RWC Winter 2015 News Bulletin
1st December 2015
Winter 2015 newsletter – planning ahead for 2016
Winter is definitely here as the evenings shorten so it’s a good time to read the last edition of our newsletter for 2015. It’s also the perfect time for thinking about the year ahead in terms of financial planning and how the coming changes are likely to affect you. We will, of course, be covering the Chancellor’s Autumn Statement and meanwhile we hope you enjoy reading this edition.
Our feature this edition is Financial planning: get ready for 2016. The year that follows a general election is often the time when major reforms are introduced – some of these changes will create winners and of course, some losers. Make sure you know where you stand and avoid getting any unwelcome surprises by thinking ahead around issues such as pensions and savings in particular.
Our other stories include:
- How long does your pension have to last? Life expectancy and longevity are not quite the same thing. Pension flexibility means not having to buy an annuity, but how long will your pension fund have to last? It may be longer than you expect.
- Just how important is China? China’s stock market and economy have hit the news quite a bit recently and we ask whether China is that significant among emerging markets and what the options are for investments both there and in the Far East.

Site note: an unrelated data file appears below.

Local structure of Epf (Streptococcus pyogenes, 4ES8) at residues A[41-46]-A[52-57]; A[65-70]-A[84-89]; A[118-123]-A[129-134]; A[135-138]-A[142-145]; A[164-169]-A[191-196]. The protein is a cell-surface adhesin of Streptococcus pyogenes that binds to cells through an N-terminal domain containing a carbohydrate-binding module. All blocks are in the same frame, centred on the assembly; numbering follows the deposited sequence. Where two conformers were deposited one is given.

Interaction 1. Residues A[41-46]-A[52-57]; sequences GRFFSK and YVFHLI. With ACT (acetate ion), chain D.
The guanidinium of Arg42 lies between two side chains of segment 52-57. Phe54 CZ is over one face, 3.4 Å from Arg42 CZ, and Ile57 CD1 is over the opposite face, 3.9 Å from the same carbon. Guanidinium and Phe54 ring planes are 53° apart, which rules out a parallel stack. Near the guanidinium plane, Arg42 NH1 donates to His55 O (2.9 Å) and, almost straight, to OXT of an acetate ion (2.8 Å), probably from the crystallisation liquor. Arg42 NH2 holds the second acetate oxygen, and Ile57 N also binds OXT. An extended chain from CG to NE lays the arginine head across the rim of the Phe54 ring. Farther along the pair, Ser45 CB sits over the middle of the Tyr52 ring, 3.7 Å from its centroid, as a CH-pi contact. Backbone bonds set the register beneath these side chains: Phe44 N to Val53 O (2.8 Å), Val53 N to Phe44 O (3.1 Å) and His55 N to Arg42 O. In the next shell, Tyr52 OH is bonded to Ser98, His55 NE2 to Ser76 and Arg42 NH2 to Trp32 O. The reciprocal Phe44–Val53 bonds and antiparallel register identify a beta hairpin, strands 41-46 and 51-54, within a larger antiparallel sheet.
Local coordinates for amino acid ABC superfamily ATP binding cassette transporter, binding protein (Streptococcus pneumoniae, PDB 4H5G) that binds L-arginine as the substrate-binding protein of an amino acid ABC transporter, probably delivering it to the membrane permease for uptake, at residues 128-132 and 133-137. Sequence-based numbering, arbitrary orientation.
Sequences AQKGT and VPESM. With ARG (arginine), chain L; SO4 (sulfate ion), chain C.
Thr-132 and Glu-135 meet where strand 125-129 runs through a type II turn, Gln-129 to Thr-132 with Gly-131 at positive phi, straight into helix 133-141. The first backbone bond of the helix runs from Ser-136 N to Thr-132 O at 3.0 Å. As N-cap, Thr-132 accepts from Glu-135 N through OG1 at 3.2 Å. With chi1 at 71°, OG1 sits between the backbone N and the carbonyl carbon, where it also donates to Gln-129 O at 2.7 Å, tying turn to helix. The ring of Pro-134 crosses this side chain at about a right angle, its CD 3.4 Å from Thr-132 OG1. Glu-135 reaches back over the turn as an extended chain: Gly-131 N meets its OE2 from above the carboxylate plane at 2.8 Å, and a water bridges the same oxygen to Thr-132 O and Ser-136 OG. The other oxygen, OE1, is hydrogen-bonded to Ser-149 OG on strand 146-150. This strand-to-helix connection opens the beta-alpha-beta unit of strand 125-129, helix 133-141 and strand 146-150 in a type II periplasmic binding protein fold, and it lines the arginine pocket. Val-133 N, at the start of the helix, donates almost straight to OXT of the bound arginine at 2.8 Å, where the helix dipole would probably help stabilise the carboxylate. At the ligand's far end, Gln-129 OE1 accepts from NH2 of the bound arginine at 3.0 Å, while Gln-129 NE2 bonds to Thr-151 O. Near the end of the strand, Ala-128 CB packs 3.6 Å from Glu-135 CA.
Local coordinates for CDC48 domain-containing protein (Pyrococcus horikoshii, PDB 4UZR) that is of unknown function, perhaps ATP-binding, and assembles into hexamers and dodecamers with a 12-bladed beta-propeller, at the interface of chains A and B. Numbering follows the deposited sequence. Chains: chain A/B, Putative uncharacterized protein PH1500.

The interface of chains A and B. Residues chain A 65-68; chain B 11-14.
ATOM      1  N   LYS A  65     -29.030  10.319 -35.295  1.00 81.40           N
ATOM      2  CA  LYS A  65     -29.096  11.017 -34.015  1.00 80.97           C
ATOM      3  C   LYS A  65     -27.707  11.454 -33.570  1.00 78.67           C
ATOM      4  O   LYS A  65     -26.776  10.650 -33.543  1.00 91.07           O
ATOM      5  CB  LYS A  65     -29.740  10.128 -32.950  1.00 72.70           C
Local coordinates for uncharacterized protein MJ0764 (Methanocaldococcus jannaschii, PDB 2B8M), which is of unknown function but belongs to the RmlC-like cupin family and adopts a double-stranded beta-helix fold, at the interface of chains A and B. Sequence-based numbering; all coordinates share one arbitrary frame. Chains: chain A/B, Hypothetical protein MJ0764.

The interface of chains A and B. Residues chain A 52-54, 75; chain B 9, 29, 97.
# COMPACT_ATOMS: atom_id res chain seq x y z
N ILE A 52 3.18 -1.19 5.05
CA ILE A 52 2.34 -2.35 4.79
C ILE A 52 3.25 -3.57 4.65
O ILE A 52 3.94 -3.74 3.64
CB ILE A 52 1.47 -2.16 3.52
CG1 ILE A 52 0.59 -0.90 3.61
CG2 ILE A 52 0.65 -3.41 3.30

- New year cover review time If you are in the habit of making New Year resolutions, why not endeavour to review your life and health cover? Any changes to your circumstances in 2015 may mean that your life and health cover need adjusting. The turn of the year is a sensible time for financial planning – whether you make New Year resolutions or not.
We hope you find the contents of this newsletter useful and informative and, as always, let us know if you think you may be affected by any of the topics in this edition.
N.B. Please be aware under the ‘Capital for Kids’ article there is a typographic error. The first bullet point should read “£15,600 a year” rather than £15,500 a year.
To read the full article, please click here.